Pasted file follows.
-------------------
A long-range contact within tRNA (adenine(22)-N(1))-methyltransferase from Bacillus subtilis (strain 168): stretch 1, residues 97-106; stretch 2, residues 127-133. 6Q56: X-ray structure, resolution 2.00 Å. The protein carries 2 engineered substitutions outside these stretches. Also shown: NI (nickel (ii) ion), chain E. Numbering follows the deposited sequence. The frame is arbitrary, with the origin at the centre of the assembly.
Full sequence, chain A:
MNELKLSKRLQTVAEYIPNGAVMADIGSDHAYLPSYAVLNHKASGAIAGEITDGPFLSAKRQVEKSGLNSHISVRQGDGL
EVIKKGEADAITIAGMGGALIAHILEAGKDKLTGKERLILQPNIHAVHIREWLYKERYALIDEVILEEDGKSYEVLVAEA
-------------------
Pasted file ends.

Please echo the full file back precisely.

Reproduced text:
A long-range contact within tRNA (adenine(22)-N(1))-methyltransferase from Bacillus subtilis (strain 168): stretch 1, residues 97-106; stretch 2, residues 127-133. 6Q56: X-ray structure, resolution 2.00 Å. The protein carries 2 engineered substitutions outside these stretches. Also shown: NI (nickel (ii) ion), chain E. Numbering follows the deposited sequence. The frame is arbitrary, with the origin at the centre of the assembly.
Full sequence, chain A:
MNELKLSKRLQTVAEYIPNGAVMADIGSDHAYLPSYAVLNHKASGAIAGEITDGPFLSAKRQVEKSGLNSHISVRQGDGL
EVIKKGEADAITIAGMGGALIAHILEAGKDKLTGKERLILQPNIHAVHIREWLYKERYALIDEVILEEDGKSYEVLVAEA